Landing a Tech Job Abroad: 7 Simple Tips

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Want to move your tech career abroad? We have 7 simple tips that will help you land your dream job faster, so let’s just dive in.


1. Your resume should be stunning

On average, you have 5 to 15 seconds from a recruiter or a hiring manager to catch their eye. Invest your time in the resume that you can be proud of. 

Do NOT use old-fashioned resume templates. Do NOT create an extra-long resume. Some people turn in resumes that are 7 pages long. You need to condense down to a 1-2 page resume at most. Only include your most relevant experiences and skills. The rest is fluff. Bullet points should also be clear and concise, with keywords/achievements in bold, as they are going to skim.

A stunning resume is whats going to help you land a job!


2. Prepare well for the interview

There is a lot of information out there about preparing for both HR and technical interviews on the internet. You will be surprised how similar the questions are that you will be asked during interviews. Preparing ahead of time will enable you to stand out from other candidates.


3. One more chance to be heard is a cover letter

Make sure to keep your cover letter focused and short. You should generally be crafting a new cover letter for each position. A lot of it will transfer from one to the other, but when a company reads your cover letter, the idea is that they get the sense that you are truly perfect for the specific position at hand.

Recycling your cover letter is possible, but that generally means it is too vague if it can apply to every single company/position you are applying for. Each company and position are unique, so you should edit your cover letter a bit to be perfectly suited to each.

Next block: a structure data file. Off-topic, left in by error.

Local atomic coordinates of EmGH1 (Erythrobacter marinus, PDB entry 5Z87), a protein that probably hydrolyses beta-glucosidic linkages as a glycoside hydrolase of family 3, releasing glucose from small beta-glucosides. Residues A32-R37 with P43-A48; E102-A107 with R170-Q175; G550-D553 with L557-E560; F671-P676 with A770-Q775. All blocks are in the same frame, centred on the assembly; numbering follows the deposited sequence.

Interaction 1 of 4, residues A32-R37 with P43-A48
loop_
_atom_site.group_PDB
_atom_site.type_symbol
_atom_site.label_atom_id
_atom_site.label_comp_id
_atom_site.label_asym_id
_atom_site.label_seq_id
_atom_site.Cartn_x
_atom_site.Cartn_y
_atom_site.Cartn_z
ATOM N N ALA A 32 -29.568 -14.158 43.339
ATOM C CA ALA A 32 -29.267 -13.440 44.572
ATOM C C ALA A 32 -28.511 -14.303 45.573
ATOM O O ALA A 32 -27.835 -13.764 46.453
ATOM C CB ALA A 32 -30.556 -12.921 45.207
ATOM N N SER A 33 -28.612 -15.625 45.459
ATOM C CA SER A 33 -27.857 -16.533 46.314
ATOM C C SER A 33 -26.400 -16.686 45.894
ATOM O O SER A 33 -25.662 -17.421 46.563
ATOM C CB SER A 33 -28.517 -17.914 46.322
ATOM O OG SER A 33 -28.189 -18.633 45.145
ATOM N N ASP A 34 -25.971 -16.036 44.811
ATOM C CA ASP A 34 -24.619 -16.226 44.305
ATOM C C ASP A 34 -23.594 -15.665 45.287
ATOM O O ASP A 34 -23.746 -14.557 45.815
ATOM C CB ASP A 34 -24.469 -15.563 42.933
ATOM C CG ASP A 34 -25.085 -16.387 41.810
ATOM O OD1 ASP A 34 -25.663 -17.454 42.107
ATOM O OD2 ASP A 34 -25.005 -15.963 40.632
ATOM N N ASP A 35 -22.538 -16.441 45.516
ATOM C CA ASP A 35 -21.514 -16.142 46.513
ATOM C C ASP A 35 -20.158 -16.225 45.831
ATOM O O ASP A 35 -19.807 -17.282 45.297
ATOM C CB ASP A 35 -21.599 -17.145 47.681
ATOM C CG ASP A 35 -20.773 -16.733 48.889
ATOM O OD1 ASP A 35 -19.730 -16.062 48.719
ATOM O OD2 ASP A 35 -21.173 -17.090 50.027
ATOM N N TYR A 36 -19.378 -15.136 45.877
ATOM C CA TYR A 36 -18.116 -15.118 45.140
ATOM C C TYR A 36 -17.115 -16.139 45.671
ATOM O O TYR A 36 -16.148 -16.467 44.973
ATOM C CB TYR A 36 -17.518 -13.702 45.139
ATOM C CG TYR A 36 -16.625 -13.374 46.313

4. Combine tourism and interviews

You are more likely to get an interview if you are already near the office of your future employer. You can inform them that you live abroad but that you will be in the area between date and date to encourage them to call you in.

Go ahead and explore the area you are hoping to relocate too, it can give you a huge headstart in the relocation process by helping you pick a neighborhood and what not.


5. References work

Use LinkedIn to find your old friends and connections around the area you are looking to relocate to and ask if its possible that you can be referred to their company.

Instead of saying “I’m looking for a job abroad,” you can say: “I might be a good fit for your open positions X and Y that I’ve seen on your website. Can you consider me as your reference?”


6. Stop using “I’m looking for a job with visa sponsorship”

Employers are always looking for talented people, so demonstrate your skills first, not the fact that you are in need of a sponsor. This should be mentioned but why are you going to waste valuable word count and space at the top of the page to say it? It can be placed elsewhere.

Remember, you only have 15 seconds at best to grab the recruiter’s attention. Chances are, they are going to read the first couple sentences very briefly and then skim your bullet points and other bold print. They want to quickly get a sense that you’re the right candidate. You can give them that sense by focusing on your skills.


7. Fish in the right pond

Use specialized platforms/job boards where companies are looking for new employees internationally in the first place. Don’t go looking for opportunities where they scarcely are found. is a great place to look for your next job because all the companies here are ready to sponsor you and bring you into a brand new place. Our team also created a Telegram channel where we regularly share the hottest tech job offerings with relocation assistance. Everyone is welcome to join!

Bonus tip: If you really want to move to any location, you can try to change your LinkedIn location to your desired place of residence. It might help you to get more attention from recruiters in this area or, who knows, start the process of visualizing your goal of moving to the new country ;) 

For more advice and hacks, check out the Learning Center.

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